I’ve re-read Ursula K LeGuin’s Carrier Bag Theory of Fiction many times in the past two years for sustenance. In it, she proposes a non-patriarchal story model — story as a container, a thing that holds something else, rather than a hero leading the way. I tried to understand what she meant by practicing the theory through my writing. My practice taught me that I have much more to learn, and to unlearn.
My understanding of a good story is partly defined by the culture I was raised in, and partly defined by my own experience as a woman inside this culture. There’s tension in that relationship.
“There is another world, and it is within this one.” — Paul Éluard
My novel Radiant Shimmering Light is about women. It’s about female artists, female entrepreneurs, female ambition. It’s about social media and personal branding. It’s about the divine feminine, and the market economy. It’s about women who are trying to thrive within patriarchy — or subvert it (consciously or not). It’s about female friendship.
Is my book “women’s fiction”? I don’t know. It’s a book about women: that I know.
“Women’s fiction” is a marketing category. It’s an umbrella term that means that the stories appeal to women more than men. Think about that for a minute. What is that teaching us? What value does it place on the books women write, if the stories are relevant to women? Why is it okay with us that women’s stories are understood to be less significant — a sideshow — to the larger sphere of literature?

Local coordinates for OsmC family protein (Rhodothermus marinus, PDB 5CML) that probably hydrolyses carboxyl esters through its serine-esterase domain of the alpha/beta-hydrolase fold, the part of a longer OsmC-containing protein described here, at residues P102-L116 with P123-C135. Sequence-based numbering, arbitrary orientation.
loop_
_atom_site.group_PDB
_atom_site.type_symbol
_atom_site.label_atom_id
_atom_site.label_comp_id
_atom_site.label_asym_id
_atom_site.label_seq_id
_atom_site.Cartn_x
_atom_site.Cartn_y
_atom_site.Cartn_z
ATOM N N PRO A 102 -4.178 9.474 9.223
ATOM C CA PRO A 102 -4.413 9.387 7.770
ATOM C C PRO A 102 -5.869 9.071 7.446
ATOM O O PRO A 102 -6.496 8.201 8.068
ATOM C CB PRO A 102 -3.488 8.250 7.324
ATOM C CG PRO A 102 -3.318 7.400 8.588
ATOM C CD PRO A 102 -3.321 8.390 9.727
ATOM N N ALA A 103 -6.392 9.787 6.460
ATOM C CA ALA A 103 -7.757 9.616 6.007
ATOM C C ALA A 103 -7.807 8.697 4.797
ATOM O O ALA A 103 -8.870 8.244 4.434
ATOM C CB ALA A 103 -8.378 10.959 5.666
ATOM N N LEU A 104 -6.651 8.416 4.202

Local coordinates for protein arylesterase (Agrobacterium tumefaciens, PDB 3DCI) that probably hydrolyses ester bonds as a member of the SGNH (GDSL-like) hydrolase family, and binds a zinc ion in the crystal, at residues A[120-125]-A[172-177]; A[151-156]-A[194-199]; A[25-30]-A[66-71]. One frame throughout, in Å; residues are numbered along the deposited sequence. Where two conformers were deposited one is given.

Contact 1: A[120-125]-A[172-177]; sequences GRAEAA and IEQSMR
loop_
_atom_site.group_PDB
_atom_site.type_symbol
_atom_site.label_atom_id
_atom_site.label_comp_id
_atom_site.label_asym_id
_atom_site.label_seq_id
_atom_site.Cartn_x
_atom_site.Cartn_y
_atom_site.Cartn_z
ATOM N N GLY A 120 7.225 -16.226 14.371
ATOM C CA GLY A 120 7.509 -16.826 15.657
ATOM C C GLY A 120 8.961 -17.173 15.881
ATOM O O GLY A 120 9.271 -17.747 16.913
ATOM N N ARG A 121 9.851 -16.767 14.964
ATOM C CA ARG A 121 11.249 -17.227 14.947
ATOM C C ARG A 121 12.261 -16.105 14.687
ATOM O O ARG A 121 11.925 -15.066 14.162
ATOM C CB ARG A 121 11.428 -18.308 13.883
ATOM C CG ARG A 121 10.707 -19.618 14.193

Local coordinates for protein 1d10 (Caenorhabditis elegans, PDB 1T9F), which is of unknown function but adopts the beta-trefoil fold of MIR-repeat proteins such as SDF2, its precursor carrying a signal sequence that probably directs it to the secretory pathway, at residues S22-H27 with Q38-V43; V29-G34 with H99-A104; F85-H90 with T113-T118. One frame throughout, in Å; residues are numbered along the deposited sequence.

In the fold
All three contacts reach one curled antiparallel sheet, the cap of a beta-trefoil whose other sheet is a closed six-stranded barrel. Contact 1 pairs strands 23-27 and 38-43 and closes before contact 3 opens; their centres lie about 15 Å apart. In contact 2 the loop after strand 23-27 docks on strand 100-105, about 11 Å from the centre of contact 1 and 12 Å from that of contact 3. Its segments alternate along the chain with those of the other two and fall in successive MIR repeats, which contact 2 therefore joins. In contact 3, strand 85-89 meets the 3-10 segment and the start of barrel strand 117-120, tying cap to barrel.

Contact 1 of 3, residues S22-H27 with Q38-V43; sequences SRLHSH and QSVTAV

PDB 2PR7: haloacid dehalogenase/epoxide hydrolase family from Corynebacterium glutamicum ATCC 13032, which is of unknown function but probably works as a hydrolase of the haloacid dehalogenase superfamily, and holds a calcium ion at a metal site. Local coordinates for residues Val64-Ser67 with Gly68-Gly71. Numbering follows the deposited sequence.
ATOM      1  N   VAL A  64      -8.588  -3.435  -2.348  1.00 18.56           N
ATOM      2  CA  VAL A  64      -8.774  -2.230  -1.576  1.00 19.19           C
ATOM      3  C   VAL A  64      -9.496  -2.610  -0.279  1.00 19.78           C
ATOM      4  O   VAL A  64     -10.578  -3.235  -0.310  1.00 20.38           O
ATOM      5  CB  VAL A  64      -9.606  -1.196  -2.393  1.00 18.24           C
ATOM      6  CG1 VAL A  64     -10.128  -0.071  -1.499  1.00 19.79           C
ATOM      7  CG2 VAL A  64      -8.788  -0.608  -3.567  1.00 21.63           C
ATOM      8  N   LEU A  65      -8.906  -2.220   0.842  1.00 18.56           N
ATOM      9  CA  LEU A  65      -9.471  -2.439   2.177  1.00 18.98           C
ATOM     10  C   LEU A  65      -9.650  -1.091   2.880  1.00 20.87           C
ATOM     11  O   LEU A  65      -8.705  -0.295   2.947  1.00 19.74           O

My book is coming out on April 24th. In this book bardo — the pause between writing it and releasing it — I feel excited and uneasy, like I’m on that amusement-park ride called the Scrambler, hanging on to the safety bar, laughing giddily one minute, sick and scared the next.
Male critics have been known to dislike stories about female friendship.
This novel is unlike anything I’ve written before, and yet it’s what I always wanted to write. I wrote with an ease that I haven’t felt since I was a teenager, and at the same time, I felt challenged in every scene I wrote.
“It was Toni Morrison who pointed out that Tolstoy was not writing for her, who said she was writing toward black women. It makes you wonder, Who am I writing for? Who am I writing toward?” — Claire Vaye Watkins
This is a book that I wrote for myself, and for the women I know. I was challenged as I wrote it because I didn’t know if there would be space for a book like this.
But I wrote it anyway: I wrote it to make space for us.
It’s a book of contradictions: I wrote it to delight. I wrote it to complicate.
The truth is, there’s a little male critic living inside me who’s saying this story is too crazy, too feminine, that there aren’t enough male characters in it for it to be taken seriously by anyone. It’s my inner critic, taking it up a level: now he’s wearing an expensive suit and bifocals, speaking in a deeper voice.
“At every turn, women are taught that how someone reacts to them does more to establish their goodness and worth than anything they themselves might feel.” — Lili Loofbourow
Ugh. I thought I was over that! I thought I’d unlearned that habit of outsourcing my authority. I’ve trained for it: while writing, I’ve practiced the art of hearing the inner critic and disregarding it. Now, on the threshold of publication, I see that there’s whole other level to this training: the going public level.
While I was busy writing like nobody was watching, my inner critic shape-shifted, hoping that I’d pay attention more. It almost worked. He’s so SNEAKY!
I have two months left on this Scrambler ride before my novel is ready to share with you. During this time, I’ll be strengthening my personal sovereignty in the face of that bifocal-wearing critic in his grey suit.
Here’s to our creative freedom and sovereignty…Happy Valentine’s Day!
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